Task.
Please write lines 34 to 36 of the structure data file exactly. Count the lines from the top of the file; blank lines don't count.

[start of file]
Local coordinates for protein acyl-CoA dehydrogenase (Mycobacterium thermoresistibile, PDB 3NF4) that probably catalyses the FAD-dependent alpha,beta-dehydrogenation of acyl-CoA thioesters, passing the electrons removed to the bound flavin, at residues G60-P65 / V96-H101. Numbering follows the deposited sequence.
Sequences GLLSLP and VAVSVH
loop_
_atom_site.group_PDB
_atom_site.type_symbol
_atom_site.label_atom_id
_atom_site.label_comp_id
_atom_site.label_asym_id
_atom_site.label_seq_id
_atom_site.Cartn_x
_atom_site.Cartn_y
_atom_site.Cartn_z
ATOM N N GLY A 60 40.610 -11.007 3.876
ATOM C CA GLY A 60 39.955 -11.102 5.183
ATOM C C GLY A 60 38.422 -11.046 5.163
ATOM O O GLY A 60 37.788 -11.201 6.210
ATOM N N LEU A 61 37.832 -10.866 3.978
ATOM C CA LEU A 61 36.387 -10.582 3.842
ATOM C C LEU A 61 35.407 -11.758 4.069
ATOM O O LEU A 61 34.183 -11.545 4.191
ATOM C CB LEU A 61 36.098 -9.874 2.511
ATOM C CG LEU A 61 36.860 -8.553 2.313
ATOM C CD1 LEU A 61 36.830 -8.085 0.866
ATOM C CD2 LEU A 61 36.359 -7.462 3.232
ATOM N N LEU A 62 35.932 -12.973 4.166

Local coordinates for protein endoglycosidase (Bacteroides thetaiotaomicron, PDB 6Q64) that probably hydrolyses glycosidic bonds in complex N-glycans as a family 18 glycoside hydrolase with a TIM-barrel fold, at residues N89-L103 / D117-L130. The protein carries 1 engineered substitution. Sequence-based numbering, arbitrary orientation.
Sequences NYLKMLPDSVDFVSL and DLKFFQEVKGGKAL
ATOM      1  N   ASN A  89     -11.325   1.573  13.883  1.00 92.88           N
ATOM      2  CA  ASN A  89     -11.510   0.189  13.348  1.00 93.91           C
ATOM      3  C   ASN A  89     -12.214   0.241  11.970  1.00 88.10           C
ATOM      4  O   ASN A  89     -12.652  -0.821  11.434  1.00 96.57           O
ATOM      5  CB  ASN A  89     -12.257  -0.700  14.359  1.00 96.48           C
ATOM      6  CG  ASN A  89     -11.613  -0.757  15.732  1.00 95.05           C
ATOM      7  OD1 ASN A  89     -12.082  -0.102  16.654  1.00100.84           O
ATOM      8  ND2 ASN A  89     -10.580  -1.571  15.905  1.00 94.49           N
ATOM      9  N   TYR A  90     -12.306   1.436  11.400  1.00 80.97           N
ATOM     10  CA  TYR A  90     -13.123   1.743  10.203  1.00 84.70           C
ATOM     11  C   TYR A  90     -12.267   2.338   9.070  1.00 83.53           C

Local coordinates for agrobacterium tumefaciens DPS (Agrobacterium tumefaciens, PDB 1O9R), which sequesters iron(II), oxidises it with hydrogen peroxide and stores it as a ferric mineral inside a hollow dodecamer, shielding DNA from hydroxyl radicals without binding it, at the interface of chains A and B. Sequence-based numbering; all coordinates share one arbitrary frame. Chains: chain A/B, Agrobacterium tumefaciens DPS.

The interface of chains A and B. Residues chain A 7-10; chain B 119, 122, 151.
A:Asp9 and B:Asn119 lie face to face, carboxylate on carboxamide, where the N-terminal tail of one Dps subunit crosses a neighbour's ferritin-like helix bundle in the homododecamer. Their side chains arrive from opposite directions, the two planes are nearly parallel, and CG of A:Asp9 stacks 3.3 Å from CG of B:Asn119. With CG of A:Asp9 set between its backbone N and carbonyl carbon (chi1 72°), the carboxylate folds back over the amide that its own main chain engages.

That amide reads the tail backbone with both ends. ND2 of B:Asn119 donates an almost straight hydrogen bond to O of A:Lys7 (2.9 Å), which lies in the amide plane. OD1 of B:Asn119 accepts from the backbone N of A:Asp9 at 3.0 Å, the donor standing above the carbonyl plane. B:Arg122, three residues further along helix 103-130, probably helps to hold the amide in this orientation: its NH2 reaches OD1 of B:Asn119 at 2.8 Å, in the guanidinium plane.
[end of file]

ATOM      7  OD1 ASN A  89     -12.082  -0.102  16.654  1.00100.84           O
ATOM      8  ND2 ASN A  89     -10.580  -1.571  15.905  1.00 94.49           N
ATOM      9  N   TYR A  90     -12.306   1.436  11.400  1.00 80.97           N